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Imaging Phenology; Scaling From Camera Plots to Landscapes

Citation:

W. Nijland, D. K. Bolton, N.C. Coops, G. Stenhouse. (2016) Imaging phenology; scaling from camera plots to landscapes. Remote Sensing of Environment. Vol. 177, pp. 13-20.

DOI: 10.1016/j.rse.2016.02.018

Abstract:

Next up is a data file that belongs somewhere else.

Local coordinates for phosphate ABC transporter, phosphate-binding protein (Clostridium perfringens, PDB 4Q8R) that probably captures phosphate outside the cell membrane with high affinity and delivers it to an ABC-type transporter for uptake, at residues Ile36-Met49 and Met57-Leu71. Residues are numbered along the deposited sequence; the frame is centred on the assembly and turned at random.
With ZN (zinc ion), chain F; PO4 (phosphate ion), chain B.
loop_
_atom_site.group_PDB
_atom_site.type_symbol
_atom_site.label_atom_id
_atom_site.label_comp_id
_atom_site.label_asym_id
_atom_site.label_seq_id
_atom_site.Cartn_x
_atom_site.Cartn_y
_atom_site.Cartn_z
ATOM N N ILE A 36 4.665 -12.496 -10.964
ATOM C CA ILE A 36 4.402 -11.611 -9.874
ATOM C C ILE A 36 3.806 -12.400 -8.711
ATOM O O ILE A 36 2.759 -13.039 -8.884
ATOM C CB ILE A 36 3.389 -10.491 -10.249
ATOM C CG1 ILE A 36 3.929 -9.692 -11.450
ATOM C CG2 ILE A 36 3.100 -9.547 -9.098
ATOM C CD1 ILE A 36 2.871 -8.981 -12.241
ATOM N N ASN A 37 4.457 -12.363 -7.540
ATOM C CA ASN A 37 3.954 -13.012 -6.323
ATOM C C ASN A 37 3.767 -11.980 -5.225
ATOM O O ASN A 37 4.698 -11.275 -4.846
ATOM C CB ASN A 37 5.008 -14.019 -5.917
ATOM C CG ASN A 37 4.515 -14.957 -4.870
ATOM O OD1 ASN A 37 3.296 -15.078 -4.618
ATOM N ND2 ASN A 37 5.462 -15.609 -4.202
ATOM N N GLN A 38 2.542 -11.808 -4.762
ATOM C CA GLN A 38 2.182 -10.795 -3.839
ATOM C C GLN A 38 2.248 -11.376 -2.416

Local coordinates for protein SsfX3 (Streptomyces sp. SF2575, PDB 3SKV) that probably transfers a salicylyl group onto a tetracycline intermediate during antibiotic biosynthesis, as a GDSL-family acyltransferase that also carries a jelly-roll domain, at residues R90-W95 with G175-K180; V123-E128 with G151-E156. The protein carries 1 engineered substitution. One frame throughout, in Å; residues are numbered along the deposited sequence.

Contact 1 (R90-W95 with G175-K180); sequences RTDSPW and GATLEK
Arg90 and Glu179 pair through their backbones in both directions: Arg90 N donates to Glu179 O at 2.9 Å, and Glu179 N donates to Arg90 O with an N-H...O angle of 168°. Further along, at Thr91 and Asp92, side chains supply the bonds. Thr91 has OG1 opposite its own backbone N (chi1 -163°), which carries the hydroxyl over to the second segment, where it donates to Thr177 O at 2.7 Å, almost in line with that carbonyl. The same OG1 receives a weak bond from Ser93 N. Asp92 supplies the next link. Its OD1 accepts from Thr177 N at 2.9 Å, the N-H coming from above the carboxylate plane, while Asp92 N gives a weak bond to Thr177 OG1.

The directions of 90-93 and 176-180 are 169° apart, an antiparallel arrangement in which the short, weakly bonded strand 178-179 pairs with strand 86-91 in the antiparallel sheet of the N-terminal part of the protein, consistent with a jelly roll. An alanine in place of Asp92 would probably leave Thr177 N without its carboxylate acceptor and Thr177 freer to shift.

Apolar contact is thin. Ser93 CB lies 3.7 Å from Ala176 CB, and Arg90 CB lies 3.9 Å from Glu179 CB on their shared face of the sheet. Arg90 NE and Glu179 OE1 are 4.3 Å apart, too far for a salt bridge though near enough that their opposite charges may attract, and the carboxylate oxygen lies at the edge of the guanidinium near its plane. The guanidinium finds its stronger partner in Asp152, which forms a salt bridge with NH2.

Information on the spatial and temporal patterns of plant phenology is important to develop a more comprehensive understanding of food availability and habitat for many animal species. The combination of broad scale, regional climatic, and more localized, site-level drivers presents a challenge when upscaling phenology from the plot to the region. Likewise, developing relationships between ground- or camera-based estimates and satellite imagery remains difficult due to the trade-off between temporal and spatial resolution. Landsat imagery, with its 16 day temporal resolution, is often thought of as being insufficient for timely observation of changes in vegetation throughout the year. However the free availability of the Landsat archive has enabled a major shift in the way Landsat imagery is processed moving towards pixel, rather than scene, based analyses. In this paper we build on previous research by examining the applicability and accuracy of Landsat derived phenology curves beyond deciduous stands into more mixed stands and conifer dominated forest types in the Rocky Mountains and foothills in Alberta, Canada. In addition, we discuss the application of these Landsat phenology curves to phenology of understorey species which are linked to habitat selection for free roaming wildlife, in particular grizzly bears. The agreement between Landsat- and camera-derived estimates of key phenological events was stronger for green-up (RMSE = 7 days) than for senescence (RMSE = 14 days). Our results show that yearly adjustment of green-up and senescence dates using available Landsat observations improved the agreement with camera-derived estimates when compared to average annual curves. Seasonal phenology transition dates accepted as valid ranged from 25% for alpine herbaceous pixels to 75% for closed deciduous, demonstrating the variable success of this approach across land cover types. Season transition dates were rejected if pixels lacked a strong enough green-up signal in Landsat spectral indices or if the estimated dates fell outside of the valid range. We conclude by investigating the spatial patterns of seasonal phenology at the Landsat scale, and assess the relative importance of regional vs. microsite conditions as well as the utility of these data for resource and wildlife management.

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